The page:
Teach for America can help Superintendent Linda Lane and the Pittsburgh Public Schools meet their dual goals of increasing teacher diversity and filling harder-to-staff positions.
As an alum of Teach for America’s Baltimore corps and an optimistic resident of the city, I welcome the opportunities to fill teacher positions and to diversify the Pittsburgh Public Schools’ teaching corps. In the Pittsburgh metropolitan area, it’s not feasible to fulfill those goals from local talent exclusively. While 67 percent of PPS students are people of color, only 33 percent of Pittsburgh residents are.
The district would be disappointed again if it turned to the local universities in order to achieve teacher staffing that more accurately reflected the demographics of the Pittsburgh Public Schools students. Eighty-two percent of the undergraduates at Duquesne University and 74 percent of the freshman class at the University of Pittsburgh are white. Fifty-seven percent of Chatham undergraduates are white. Of the few people of color at the universities, how many are studying mathematics or the sciences? How many will commit to Pittsburgh? And how many will commit to teaching? Not enough.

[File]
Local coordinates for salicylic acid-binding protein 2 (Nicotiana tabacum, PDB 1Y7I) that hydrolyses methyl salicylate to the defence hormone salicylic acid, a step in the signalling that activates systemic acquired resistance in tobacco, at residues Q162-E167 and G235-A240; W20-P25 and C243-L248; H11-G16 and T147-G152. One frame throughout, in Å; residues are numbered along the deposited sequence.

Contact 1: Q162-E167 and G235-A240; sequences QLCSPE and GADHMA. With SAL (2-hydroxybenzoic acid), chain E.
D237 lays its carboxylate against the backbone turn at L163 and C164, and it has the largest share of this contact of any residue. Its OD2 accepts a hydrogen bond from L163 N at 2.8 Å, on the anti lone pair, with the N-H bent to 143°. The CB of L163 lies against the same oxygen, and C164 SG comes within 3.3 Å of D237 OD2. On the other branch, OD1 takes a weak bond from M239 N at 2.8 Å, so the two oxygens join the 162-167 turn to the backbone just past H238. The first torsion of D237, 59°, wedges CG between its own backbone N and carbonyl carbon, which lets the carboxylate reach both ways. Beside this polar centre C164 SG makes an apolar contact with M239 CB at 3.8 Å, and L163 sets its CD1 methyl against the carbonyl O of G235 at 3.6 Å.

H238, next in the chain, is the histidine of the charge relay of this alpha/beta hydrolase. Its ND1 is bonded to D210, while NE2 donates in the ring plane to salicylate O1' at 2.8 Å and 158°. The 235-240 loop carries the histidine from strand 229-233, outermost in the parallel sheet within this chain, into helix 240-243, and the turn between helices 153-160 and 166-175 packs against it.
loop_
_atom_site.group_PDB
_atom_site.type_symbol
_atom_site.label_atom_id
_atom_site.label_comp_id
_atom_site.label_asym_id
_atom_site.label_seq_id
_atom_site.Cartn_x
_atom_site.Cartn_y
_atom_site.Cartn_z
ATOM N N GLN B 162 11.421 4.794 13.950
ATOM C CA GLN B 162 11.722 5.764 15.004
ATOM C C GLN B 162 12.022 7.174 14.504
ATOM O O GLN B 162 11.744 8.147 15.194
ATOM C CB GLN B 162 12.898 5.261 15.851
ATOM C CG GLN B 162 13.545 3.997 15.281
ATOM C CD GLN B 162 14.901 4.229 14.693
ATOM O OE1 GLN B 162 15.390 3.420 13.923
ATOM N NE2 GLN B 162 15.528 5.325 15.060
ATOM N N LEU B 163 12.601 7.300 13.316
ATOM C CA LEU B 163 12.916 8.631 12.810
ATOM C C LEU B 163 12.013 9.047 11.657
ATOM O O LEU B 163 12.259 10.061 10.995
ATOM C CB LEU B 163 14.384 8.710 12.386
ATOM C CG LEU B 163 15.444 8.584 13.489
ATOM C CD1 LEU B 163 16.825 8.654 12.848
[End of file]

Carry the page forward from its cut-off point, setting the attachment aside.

Teach for America prioritizes recruiting a socio-economically diverse corps of teachers each year. Among these are people with the requisite knowledge to teach in the sciences and mathematics and with the will to work directly with the students who most need effective teachers. My mother made just $16,000 the year I began at Pitt; that experience with poverty informed my teaching for six years.
Teach for America isn’t a silver bullet, but let’s not rule out a good solution while we await the perfect solution.